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Types of Residential Care Home – What Do You Need to Know?

There are around 17,600 care homes across the UK, of which around 70% are residential. That amounts to an estimated 490,326 people living in residential care.(LINK: https://www.carehome.co.uk/advice/care-home-stats-number-of-settings-population-workforce). This shows that demand for their services remains high. The population is aging and issues such as COVID-19 are leaving more people in need of specialist nursing care. The good news is that there are plenty of options for people who are choosing residential care homes. However, it is important to choose the right one for your individual needs.

Types of care home
Choosing residential care homes for yourself or a loved one is a complex decision to make. Where you choose will be home to you or your loved one so it’s important to get it right. To start with you need to decide on the type of residential care you need. Here are some options:

  • Care home where you receive help with personal care, i.e. washing, dressing, taking medication etc.
  • Nursing care where more in-depth healthcare is provided alongside personal care
  • Dementia specialist care home for people living with dementia and similar neurological conditions
  • Dual-registered care homes that offer both personal care and nursing care for those who need it
  • Respite care where the person requiring care stays for a shorter period of time. This could be to give them a change of scene or their carer a break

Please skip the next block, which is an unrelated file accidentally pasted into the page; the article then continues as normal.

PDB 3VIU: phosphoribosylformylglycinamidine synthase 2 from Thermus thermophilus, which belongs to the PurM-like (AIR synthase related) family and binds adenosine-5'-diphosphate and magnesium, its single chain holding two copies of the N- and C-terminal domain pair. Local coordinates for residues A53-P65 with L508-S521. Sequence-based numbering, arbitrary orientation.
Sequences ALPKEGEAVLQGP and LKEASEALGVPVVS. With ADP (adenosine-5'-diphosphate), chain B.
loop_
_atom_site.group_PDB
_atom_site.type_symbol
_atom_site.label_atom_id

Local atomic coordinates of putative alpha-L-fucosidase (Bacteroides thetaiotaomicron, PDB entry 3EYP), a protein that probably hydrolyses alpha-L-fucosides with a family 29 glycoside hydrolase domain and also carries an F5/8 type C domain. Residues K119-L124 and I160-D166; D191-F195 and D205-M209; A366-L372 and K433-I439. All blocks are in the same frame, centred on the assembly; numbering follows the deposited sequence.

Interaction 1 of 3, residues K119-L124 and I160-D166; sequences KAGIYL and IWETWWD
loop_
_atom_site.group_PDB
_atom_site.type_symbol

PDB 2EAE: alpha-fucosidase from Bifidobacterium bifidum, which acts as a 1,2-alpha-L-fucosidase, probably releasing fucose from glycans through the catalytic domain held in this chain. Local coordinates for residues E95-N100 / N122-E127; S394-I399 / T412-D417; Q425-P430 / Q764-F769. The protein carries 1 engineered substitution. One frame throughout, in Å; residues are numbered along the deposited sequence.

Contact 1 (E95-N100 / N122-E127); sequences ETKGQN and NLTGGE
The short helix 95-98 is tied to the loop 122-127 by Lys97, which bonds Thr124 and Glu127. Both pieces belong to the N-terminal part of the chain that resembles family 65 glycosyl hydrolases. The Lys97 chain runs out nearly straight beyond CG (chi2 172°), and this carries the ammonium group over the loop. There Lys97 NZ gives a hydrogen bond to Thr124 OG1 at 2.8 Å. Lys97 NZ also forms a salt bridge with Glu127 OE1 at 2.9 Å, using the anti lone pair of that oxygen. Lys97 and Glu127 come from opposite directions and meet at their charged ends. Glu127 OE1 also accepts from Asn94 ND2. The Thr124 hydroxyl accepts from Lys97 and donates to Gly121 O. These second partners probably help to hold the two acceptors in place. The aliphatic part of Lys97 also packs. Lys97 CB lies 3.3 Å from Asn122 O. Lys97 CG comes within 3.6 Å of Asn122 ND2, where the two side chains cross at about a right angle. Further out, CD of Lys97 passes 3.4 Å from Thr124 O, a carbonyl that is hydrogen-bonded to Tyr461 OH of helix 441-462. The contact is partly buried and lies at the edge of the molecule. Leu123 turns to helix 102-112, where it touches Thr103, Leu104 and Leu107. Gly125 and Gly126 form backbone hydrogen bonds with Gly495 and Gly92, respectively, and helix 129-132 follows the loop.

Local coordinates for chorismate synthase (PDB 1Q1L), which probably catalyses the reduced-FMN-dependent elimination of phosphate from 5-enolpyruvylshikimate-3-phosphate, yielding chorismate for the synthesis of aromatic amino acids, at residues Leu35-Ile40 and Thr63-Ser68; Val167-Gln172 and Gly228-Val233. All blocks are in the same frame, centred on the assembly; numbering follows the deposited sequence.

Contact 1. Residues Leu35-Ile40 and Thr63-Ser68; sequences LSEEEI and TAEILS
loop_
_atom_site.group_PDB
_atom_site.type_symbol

Care homes can be privately run or managed by local authorities or a health trust. It is very important to visit places in person if possible. This will help you get a better feel for what living there will be like while you are choosing residential care.

What should I look for in a residential care home?

It is important that you feel welcomed and relaxed. So, check that the care home is well decorated and in good repair with cosy furnishings and a happy vibe. Are the grounds well-kept and does it have nice views? How are the staff with their residents? Do they seem attentive and loving? Remember that they want to impress you as a visitor. So, check how they talk to everyone around, not just you. Check online reviews and, if possible, try to take to other families about their experiences.

Where is the care home located? Is it easy for your visitors to get to, because this will be a huge help to everyone. Is it easy to reach by public transport because this will make travel easier for many? Can you visit local shops or amenities or do they have these on site for people to visit when they need to? What outdoors spaces can residents access and when? How noisy is the area? How about space inside – can you move around easily if you need to use a wheelchair or mobility aid? Are there accessible toilets and bathrooms with handrails, alarms and other safety devices? How much storage do you have for your personal belongings?